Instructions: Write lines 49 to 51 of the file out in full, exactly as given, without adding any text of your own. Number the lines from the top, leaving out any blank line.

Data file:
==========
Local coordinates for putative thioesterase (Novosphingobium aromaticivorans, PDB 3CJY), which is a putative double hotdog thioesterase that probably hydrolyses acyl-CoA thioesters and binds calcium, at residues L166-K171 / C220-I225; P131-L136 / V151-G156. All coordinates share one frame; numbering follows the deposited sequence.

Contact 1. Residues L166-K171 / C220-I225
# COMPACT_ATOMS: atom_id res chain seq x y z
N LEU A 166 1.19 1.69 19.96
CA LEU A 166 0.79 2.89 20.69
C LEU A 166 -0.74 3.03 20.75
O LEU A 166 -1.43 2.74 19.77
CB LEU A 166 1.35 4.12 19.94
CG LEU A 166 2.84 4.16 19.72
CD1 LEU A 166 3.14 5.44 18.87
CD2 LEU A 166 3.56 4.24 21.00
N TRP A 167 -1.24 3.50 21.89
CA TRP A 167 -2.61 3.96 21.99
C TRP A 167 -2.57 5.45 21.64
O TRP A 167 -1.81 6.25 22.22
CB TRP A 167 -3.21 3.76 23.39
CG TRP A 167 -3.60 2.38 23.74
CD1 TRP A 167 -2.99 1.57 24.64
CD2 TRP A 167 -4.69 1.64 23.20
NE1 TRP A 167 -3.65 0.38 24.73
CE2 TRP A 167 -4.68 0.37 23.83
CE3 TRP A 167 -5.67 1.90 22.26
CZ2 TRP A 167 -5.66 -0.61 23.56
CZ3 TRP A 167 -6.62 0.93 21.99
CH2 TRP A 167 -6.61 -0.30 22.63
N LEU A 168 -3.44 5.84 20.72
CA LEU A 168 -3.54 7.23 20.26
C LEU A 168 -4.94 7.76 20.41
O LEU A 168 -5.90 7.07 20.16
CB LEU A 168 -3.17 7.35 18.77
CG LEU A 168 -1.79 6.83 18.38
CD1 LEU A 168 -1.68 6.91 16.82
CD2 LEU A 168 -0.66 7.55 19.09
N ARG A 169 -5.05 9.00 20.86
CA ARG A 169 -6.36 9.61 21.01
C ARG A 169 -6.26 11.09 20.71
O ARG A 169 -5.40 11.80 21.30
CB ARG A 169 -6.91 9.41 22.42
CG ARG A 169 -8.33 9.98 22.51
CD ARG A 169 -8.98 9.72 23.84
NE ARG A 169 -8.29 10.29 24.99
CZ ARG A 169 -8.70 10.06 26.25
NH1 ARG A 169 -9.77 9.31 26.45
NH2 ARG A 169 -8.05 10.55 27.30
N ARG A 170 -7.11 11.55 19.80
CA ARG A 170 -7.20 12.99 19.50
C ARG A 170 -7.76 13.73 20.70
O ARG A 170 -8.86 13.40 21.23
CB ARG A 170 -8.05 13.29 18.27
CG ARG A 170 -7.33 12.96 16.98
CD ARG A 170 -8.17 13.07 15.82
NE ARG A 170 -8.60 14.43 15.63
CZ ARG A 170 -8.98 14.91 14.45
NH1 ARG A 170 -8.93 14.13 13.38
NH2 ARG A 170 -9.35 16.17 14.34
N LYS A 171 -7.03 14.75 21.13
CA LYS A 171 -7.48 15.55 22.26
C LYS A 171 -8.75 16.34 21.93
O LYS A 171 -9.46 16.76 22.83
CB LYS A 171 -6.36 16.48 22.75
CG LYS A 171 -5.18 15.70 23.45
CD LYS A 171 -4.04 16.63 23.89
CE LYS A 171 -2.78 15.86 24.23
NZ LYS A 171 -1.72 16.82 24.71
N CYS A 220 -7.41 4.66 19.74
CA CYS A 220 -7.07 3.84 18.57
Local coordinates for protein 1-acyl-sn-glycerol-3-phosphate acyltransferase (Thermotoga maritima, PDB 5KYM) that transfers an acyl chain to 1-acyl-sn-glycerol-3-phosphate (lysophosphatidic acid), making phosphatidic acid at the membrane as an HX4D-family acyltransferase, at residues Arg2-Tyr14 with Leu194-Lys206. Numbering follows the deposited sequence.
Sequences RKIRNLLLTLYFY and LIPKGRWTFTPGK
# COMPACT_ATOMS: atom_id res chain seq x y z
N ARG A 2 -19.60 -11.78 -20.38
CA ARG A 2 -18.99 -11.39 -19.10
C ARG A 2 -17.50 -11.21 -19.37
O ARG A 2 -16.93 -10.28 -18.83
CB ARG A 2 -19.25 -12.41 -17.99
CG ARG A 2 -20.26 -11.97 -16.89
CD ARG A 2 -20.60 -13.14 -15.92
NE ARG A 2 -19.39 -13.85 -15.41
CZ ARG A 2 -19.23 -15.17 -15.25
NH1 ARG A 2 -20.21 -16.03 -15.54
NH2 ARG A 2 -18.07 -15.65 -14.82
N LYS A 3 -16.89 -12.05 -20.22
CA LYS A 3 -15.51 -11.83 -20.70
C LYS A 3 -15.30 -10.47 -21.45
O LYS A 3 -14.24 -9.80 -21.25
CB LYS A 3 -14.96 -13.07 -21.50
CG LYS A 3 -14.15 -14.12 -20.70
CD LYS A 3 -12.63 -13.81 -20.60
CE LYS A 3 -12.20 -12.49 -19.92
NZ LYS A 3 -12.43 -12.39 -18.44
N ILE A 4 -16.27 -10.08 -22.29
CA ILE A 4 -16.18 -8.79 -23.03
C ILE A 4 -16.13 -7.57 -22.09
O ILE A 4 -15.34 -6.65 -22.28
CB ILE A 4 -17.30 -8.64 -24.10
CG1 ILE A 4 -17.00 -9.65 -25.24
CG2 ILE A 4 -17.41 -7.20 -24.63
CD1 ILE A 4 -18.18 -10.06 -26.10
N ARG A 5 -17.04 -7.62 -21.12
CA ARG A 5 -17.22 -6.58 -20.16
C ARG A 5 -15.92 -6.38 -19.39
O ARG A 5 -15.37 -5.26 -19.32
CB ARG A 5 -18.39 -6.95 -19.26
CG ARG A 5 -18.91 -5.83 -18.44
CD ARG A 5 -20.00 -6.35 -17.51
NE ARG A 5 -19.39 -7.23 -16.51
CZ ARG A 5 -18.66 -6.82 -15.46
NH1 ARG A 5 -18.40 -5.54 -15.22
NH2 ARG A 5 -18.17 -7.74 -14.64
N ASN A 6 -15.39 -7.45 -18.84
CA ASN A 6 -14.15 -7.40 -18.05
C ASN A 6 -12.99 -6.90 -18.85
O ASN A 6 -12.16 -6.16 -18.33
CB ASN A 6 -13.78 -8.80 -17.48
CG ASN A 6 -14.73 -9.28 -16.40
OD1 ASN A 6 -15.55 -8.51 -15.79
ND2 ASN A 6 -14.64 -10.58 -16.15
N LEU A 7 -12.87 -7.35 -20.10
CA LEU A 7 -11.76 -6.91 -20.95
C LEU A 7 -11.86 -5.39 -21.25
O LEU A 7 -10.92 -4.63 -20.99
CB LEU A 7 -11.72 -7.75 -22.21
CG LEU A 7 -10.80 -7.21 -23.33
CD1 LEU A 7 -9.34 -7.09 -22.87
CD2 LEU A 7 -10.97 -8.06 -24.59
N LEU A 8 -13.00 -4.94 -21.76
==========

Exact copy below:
CB ARG A 170 -8.05 13.29 18.27
CG ARG A 170 -7.33 12.96 16.98
CD ARG A 170 -8.17 13.07 15.82